26. Allison, B.Z.; McFarland, D.J.; Schalk, G.; Zheng, S.D.; Jackson, M.M.; Wolpaw, J. Towards an independent brain–computer interface using steady state visual evoked potentials. Clin. Neurophysiol. 2008, 119, 399–408. [Google Scholar] [CrossRef] [PubMed][Green Version]
  27. Krusienski, D.; Sellers, E.; McFarland, D.; Vaughan, T.; Wolpaw, J. Toward enhanced P300 speller performance. J. Neurosci. Methods 2008, 167, 15–21. [Google Scholar] [CrossRef][Green Version]
  28. Hoffmann, U.; Vesin, J.-M.; Ebrahimi, T.; Diserens, K. An efficient P300-based brain–computer interface for disabled subjects. J. Neurosci. Methods 2008, 167, 115–125. [Google Scholar] [CrossRef][Green Version]
  29. Donchin, E.; Spencer, K.; Wijesinghe, R. The mental prosthesis: Assessing the speed of a P300-based brain-computer interface. IEEE Trans. Rehabilitation Eng. 2000, 8, 174–179. [Google Scholar] [CrossRef][Green Version]
  30. Nijboer, F.; Sellers, E.; Mellinger, J.; Jordan, M.; Matuz, T.; Furdea, A.; Halder, S.; Mochty, U.; Krusienski, D.; Vaughan, T.; et al. A P300-based brain–computer interface for people with amyotrophic lateral sclerosis. Clin. Neurophysiol. 2008, 119, 1909–1916. [Google Scholar] [CrossRef] [PubMed][Green Version]
  31. Krusienski, D.J.; Sellers, E.W.; Cabestaing, F.; Bayoudh, S.; McFarland, D.J.; Vaughan, T.M.; Wolpaw, J. A comparison of classification techniques for the P300 Speller. J. Neural Eng. 2006, 3, 299–305. [Google Scholar] [CrossRef][Green Version]
  32. Sellers, E.W.; Krusienski, D.J.; McFarland, D.J.; Vaughan, T.M.; Wolpaw, J.R. A P300 event-related potential brain–computer interface (BCI): The effects of matrix size and inter stimulus interval on performance. Biol. Psychol. 2006, 73, 242–252. [Google Scholar] [CrossRef]
  33. Guger, C.; Daban, S.; Sellers, E.; Holzner, C.; Krausz, G.; Carabalona, R.; Gramatica, F.; Edlinger, G. How many people are able to control a P300-based brain–computer interface (BCI)? Neurosci. Lett. 2009, 462, 94–98. [Google Scholar] [CrossRef]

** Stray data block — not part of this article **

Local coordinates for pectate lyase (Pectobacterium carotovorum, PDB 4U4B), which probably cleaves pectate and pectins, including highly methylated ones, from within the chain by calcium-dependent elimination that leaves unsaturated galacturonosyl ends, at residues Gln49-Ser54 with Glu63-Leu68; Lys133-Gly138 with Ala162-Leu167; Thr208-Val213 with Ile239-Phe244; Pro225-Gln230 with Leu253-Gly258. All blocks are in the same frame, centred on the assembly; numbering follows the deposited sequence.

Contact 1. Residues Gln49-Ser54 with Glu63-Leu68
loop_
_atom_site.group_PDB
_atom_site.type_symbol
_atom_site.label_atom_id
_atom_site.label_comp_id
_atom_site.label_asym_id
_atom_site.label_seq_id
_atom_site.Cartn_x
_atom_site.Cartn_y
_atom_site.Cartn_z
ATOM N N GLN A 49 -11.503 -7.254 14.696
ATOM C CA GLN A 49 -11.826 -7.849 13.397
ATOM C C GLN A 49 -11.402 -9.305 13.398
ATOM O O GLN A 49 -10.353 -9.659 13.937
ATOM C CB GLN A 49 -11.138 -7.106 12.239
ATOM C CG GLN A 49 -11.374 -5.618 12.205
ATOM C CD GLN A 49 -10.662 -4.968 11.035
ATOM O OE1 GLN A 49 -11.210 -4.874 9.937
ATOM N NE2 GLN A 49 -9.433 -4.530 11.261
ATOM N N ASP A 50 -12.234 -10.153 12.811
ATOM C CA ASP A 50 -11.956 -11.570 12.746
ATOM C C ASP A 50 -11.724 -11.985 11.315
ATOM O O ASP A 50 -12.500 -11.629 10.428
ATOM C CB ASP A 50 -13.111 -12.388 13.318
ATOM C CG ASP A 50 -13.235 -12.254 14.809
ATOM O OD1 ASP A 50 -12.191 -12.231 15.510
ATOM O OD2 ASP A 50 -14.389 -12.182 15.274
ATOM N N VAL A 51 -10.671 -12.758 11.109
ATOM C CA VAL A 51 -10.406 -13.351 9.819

34. Townsend, G.; LaPallo, B.; Boulay, C.; Krusienski, D.; Frye, G.; Hauser, C.; Schwartz, N.; Vaughan, T.; Wolpaw, J.; Sellers, E. A novel P300-based brain–computer interface stimulus presentation paradigm: Moving beyond rows and columns. Clin. Neurophysiol. 2010, 121, 1109–1120. [Google Scholar] [CrossRef] [PubMed][Green Version]
  35. Mak, J.N.; Wolpaw, J.R. Clinical applications of brain-computer interfaces: Current state and future prospects. IEEE Rev. Biomed. Eng. 2009, 2, 187–199. [Google Scholar] [CrossRef] [PubMed][Green Version]
  36. Palumbo, A.; Vizza, P.; Calabrese, B.; Ielpo, N. Biopotential signal monitoring systems in rehabilitation: A review. Sensors 2021, 21, 7172. [Google Scholar] [CrossRef]
  37. Gao, X.; Xu, D.; Cheng, M.; Gao, S. A BCI-based environmental controller for the motion-disabled. IEEE Trans. Neural Syst. Rehabil. Eng. 2003, 11, 137–140. [Google Scholar] [CrossRef]
  38. Lin, C.-T.; Chen, Y.-C.; Huang, T.-Y.; Chiu, T.-T.; Ko, L.-W.; Liang, S.-F.; Hsieh, H.-Y.; Hsu, S.-H.; Duann, J.-R. Development of wireless brain computer interface with embedded multitask scheduling and its application on real-time driver’s drowsiness detection and warning. IEEE Trans. Biomed. Eng. 2008, 55, 1582–1591. [Google Scholar] [CrossRef]